Wikipedia talk:Deletion process

From Wikipedia, the free encyclopedia
Jump to: navigation, search

Contradiction between WP:NACD and WP:RMNAC[edit]

I have noticed this issue for a while, so I'd like to propose an update to the section at Wikipedia:Deletion process#Non-administrators closing discussions (WP:NACD) to match the non-admin deletion process stated at Wikipedia:Requested moves/Closing instructions#Non-admin closure (WP:RMNAC). I propose that this page be updated to state that non-admin closures at Wikipedia:Requested moves that require the page be moved over a redirect that needs to be deleted be allowed. This is how WP:RMNAC is essentially worded, so here is the text I propose be added to the section WP:NACD redirects:

Exception: A non-administrator may close a Requested move discussion to "move" if the move requires that a redirect be deleted in order to perform the move. (See Wikipedia:Requested moves/Closing instructions#Non-admin closures.)

--Steel1943 (talk) 19:56, 12 April 2016 (UTC)

It would probably be better just to say "there are exceptions; please see these pages". That avoids duplication. --Izno (talk) 20:21, 12 April 2016 (UTC)
See the discussion at Wikipedia:Requests_for_adminship/Amakuru#Neutral for the context of this request. WP:NACD and WP:RMNAC both seem straightforward. It's WP:BADNAC that needs to be edited, as it conflicts with the instructions given at WP:RMNAC. Note that a move is not a deletion, and the two processes have different rules. WP:BADNAC conflates the two, which is causing a contradiction. Bradv 20:36, 12 April 2016 (UTC)
A deletion is a deletion (the scope of this page), regardless if the discussion is actually about deleting the nomimated page, but rather a different page that needs to be deleted to complete the close's result. So, Izno's idea seems feasible. As a result, WP:BADNAC could be updated as well. The goal is to remove all contradictions, and the one here is a major one of the bunch. Steel1943 (talk) 20:41, 12 April 2016 (UTC)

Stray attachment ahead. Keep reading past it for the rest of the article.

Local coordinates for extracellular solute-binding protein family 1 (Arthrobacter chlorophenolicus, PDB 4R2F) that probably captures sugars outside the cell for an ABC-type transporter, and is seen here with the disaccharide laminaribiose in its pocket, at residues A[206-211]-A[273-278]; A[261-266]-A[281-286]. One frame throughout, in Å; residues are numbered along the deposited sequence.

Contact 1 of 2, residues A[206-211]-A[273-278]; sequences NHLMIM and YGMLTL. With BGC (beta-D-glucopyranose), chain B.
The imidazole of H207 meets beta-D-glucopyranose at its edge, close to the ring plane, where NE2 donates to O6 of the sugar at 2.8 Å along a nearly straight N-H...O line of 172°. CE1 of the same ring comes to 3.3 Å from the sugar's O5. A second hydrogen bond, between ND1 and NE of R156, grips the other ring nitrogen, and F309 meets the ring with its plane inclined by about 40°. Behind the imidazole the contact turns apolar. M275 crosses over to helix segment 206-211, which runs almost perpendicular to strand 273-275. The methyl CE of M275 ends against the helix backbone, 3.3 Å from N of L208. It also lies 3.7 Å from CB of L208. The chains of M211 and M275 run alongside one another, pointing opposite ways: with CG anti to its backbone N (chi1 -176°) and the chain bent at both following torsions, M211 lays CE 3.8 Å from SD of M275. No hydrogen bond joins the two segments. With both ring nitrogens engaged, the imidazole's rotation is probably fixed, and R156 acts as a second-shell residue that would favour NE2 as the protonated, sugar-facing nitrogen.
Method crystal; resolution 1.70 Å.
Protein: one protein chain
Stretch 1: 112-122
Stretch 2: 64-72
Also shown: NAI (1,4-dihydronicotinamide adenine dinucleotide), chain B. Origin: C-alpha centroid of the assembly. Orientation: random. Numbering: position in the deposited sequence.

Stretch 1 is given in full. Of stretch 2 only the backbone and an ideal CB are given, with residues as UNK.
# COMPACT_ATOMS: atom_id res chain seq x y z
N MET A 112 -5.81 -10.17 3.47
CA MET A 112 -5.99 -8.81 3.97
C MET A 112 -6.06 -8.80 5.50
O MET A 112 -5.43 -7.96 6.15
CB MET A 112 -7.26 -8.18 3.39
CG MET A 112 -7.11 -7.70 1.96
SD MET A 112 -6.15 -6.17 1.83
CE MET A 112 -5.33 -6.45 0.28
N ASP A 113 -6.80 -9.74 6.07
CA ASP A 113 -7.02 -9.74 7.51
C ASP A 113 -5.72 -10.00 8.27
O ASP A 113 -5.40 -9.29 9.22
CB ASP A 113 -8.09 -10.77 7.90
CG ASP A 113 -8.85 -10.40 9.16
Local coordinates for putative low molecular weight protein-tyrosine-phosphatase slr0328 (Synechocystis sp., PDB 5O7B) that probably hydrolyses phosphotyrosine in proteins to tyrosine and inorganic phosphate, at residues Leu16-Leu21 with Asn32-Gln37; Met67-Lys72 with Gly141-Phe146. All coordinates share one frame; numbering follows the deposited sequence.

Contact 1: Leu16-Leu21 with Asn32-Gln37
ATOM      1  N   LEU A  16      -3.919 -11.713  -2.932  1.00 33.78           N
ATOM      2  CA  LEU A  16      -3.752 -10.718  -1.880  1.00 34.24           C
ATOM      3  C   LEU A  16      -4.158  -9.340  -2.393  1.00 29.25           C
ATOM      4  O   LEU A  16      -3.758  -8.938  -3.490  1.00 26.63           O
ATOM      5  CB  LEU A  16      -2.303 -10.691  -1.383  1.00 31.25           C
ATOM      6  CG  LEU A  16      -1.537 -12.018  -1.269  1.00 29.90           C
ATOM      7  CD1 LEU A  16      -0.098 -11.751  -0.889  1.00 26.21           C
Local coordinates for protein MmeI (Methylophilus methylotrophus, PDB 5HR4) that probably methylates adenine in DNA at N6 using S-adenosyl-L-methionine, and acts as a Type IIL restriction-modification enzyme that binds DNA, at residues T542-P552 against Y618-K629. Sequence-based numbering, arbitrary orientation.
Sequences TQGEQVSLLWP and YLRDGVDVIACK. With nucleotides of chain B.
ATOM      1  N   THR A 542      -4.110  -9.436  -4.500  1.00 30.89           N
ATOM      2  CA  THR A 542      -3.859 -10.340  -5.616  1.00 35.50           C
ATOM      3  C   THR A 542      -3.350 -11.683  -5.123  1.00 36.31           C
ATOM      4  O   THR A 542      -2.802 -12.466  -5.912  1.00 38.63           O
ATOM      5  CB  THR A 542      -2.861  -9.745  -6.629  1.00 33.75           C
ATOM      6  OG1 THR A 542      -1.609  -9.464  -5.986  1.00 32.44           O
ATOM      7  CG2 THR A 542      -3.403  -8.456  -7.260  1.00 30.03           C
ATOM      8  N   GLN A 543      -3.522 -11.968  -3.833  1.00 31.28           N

This page is about deletion discussions, not just deletions in general. Bradv 20:47, 12 April 2016 (UTC)
The first sentence on this page, The deletion process encompasses the processes involved in implementing and recording the community's decisions to delete or keep pages and media., doesn't clarify that this doesn't apply to WP:RM. In a move request, the community may form a decision to delete a page to move another page to it. It's in scope of this page, and saying that this information proposed above should not be included because the scope of this page clearly doesn't include RM is a bit misleading, especially to those who do not completely understand Wikipedia. Steel1943 (talk) 20:52, 12 April 2016 (UTC)
Agreed with the "there are exceptions; please see these pages" approach. Way too many policypages already contain duplicate information, and it has a pesky tendency to POVFORK over time. This can create very nasty messes.  — SMcCandlish ¢ ≽ʌⱷ҅ʌ≼  06:24, 8 May 2016 (UTC)

Merge closes[edit]

I have been working through the merge backlog (over 240 when I started, some over 2 years old). The last few I have done I have basically ended up just redirecting. Generally these are poorly sourced articles that have been closed as merge (most with no indication of what should be merged) into a well developed and sourced article that either covers the topic already or has no obvious place to put it. See Wikipedia:Articles for deletion/AliEn (ALICE Environment), Wikipedia:Articles for deletion/Ancient & Honorable Order of Turtles Inc., Wikipedia:Articles for deletion/Anti-Blackness in the U.S., Wikipedia:Articles for deletion/Alfred Hitchcock Edition Clue for ones that ended up basically being redirected (I did merge information from the turtle article, but with some reservations).

Even if the majority !vote merge the best outcome might still be redirect. I think that when closing a AFD, closers should consider weighting a merge !vote that doesn't indicate what should be merged closer to a redirect !vote (see Wikipedia:Merge what? for an essay on the issue). What do editors think off adding something to this effect at Wikipedia:Deletion process#Other outcomes or another appropriate place? AIRcorn (talk) 07:57, 19 April 2016 (UTC)

This could potentially create a slippery slope, whereby articles that actually have mergeable content end up just being redirected, with the potential of nobody ever actually merging the content per a lack of tags directing such activity ({{Afd-merge from}}, {{Afd-merge to}}). I have merged many articles that were closed at AfD as merge but ended up just being redirected, per WP:PRESERVE. I sometimes wonder if the merges would have ever occurred if I had not performed them. Chances are that many would not have. Also, sometimes people who opine for deletion will then just redirect after an AfD discussion has been closed as merge, stating that there's nothing mergeable, when actually this is sometimes not the case, sometimes even blatantly so. This may occur at times as a sort of consolation when a desired delete result does not occur at deletion discussions. North America1000 08:40, 19 April 2016 (UTC)